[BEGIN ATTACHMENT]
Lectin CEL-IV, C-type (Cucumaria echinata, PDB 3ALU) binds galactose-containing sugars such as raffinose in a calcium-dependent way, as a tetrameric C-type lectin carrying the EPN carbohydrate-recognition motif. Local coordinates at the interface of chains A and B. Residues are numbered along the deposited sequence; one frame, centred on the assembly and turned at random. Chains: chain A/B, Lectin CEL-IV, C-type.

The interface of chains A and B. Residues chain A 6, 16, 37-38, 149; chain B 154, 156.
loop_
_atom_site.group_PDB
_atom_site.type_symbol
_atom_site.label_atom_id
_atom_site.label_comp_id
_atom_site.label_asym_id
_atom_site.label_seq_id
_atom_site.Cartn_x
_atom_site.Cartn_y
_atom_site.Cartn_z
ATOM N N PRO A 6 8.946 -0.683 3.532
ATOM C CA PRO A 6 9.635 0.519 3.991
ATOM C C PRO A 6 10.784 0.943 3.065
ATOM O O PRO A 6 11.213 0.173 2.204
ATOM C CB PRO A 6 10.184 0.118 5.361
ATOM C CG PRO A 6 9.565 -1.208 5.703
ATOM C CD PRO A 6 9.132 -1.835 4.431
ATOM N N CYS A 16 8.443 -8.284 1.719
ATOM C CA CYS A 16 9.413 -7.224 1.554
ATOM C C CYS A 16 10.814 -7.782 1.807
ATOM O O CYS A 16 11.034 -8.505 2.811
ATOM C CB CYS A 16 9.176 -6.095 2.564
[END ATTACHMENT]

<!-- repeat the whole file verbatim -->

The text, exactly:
Lectin CEL-IV, C-type (Cucumaria echinata, PDB 3ALU) binds galactose-containing sugars such as raffinose in a calcium-dependent way, as a tetrameric C-type lectin carrying the EPN carbohydrate-recognition motif. Local coordinates at the interface of chains A and B. Residues are numbered along the deposited sequence; one frame, centred on the assembly and turned at random. Chains: chain A/B, Lectin CEL-IV, C-type.

The interface of chains A and B. Residues chain A 6, 16, 37-38, 149; chain B 154, 156.
loop_
_atom_site.group_PDB
_atom_site.type_symbol
_atom_site.label_atom_id
_atom_site.label_comp_id
_atom_site.label_asym_id
_atom_site.label_seq_id
_atom_site.Cartn_x
_atom_site.Cartn_y
_atom_site.Cartn_z
ATOM N N PRO A 6 8.946 -0.683 3.532
ATOM C CA PRO A 6 9.635 0.519 3.991
ATOM C C PRO A 6 10.784 0.943 3.065
ATOM O O PRO A 6 11.213 0.173 2.204
ATOM C CB PRO A 6 10.184 0.118 5.361
ATOM C CG PRO A 6 9.565 -1.208 5.703
ATOM C CD PRO A 6 9.132 -1.835 4.431
ATOM N N CYS A 16 8.443 -8.284 1.719
ATOM C CA CYS A 16 9.413 -7.224 1.554
ATOM C C CYS A 16 10.814 -7.782 1.807
ATOM O O CYS A 16 11.034 -8.505 2.811
ATOM C CB CYS A 16 9.176 -6.095 2.564